Classical CD Reviews
ALFREDO CASELLA: Symphony No. 1 in B minor; Concerto for Strings, Piano, Timpani and Percussion – Naxos ALFREDO CASELLA: Symphony No. 2 in C minor Op. 112; A notte alta for piano and orchestra – Soloists/Orch. Sinfonia di Roma/Francesco La Vecchia – Naxo
Published on September 15, 2010
ALFREDO CASELLA: Symphony No. 1 in B minor Op. 5; Concerto for Strings, Piano, Timpani and Percussion Op. 69 – Desirée Scuccuglia, piano/ Antonio Ceravolo, percussion/ Orch. Sinfonica di Roma/ Francesco La Vecchia – Naxos 8.572413, 66:22 ****:
ALFREDO CASELLA: Symphony No. 2 in C minor Op. 112; A notte alta for piano and orchestra Op. 30bis – Sun Hee You, piano/ Orch. Sinfonia di Roma/Francesco La Vecchia – Naxos 8.572414, 76:55 ****:
These are the first two of a series of four CDs from Naxos devoted to the music of the early 20th century Italian composer Alfredo Casella. Casella isn’t as obscure as some of the composers Naxos has offered on CD, but he hasn’t received the attention he warrants, and this series should help that. One writer felt Casella’s music sounded like Borodin meets Richard Strauss, but he is in fact more original than that. Although it’s most satisfying to hear new music to one’s ears – such as Casella’s – that is tonal, tuneful, and scored in a colorful manner.
Both of these symphonies are receiving their world premiere recordings herewith. Casella’s First dates from early on (he lived until 1947) – 1906, and was his very first major composition. The Russian influence is strong and also that of Enescu, but in many sections one feels the Germanic touches of both R. Strauss and Wagner. The symphony shows considerable self-confidence though its composer was only 23 years old at the time. The work is in three movements and follows the cyclical structure of Cesar Franck, using imaginative orchestration. Casella was a promoter of Mahler’s music, and in the last of the movements one might even hear a bit of Brucknerian sonorities. A good ear might be able to pick up a hint of a main theme from Shostakovich’s (yet-to-be-composed) Leningrad Symphony, plus a theme that sounds a lot like John Williams’ theme for Jurassic Park!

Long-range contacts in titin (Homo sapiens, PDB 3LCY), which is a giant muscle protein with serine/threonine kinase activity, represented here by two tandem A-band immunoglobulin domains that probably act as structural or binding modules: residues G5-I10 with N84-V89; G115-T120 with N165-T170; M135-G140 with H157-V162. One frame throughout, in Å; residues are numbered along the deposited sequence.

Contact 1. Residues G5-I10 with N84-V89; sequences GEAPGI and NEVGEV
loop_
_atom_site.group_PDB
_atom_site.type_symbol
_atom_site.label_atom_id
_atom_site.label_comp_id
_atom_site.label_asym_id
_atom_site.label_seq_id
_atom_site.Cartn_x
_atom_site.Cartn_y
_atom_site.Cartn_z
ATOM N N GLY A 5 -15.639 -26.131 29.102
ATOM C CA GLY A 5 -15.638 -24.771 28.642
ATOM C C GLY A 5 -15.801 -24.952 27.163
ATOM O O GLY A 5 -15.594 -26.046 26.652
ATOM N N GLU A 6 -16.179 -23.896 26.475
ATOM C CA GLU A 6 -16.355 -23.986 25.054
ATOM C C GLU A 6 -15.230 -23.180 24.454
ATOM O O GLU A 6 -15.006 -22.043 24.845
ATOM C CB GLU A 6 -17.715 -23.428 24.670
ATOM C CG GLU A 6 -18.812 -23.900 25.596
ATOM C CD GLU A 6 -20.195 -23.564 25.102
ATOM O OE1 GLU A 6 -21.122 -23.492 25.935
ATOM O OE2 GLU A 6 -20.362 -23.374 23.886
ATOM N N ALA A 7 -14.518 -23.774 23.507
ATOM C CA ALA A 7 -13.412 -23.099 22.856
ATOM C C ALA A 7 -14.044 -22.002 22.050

The Concerto is in a neo-Baroque style, as well as emulating some Bach and even 12-tone rows here and there. It was written in the mid-40s, Casella having strong concerns over living in Rome under Nazi occupation (his wife was both French and Jewish). It has some similarities to other wartime string works of that period by Bartok, Stravinsky, Frank Martin and others.
Casella’s Second Symphony is in four rather than three movements, and if the third sounds somewhat familiar, it is because the composer liked it so much in his First Symphony that he slightly rewrote it and included it again in his Second Symphony! The work was never published in Casella’s lifetime. Here the Mahler influence comes on strong, with tolling bells just like that composer’s Second Symphony. He also directly quotes the march theme from the finale of Mahler’s Second. Casella said that discovering Mahler’s symphonies was the crucial event of his artistic education.
The second movement is however more redolent of Rimsky-Korsakov and Balakirev than Mahler. There are repetitive percussive rhythms in the movement that almost sound like a milder version of Mossolov’s Iron Foundry. The work’s Finale, by far the longest movement, apes Mahler in the general overall mood of moving from a brooding darkness to a colorful and triumphant finish in C Major, though not with the exuberance of most of Mahler’s finales. The 21-minute second Casella work here – which began in 1917 as a piano solo – is translated as In Deepest Night, and was “inspired by emotional events in my personal life” according to the composer. That would be his relationship with a Parisian student who was later to become his second wife. The piano introduces separate themes for the man and the woman in the score. The work’s dark sonorities show the lovers parting at the end. Both recordings were just made last year and are of high quality for standard CD format.
— John Sunier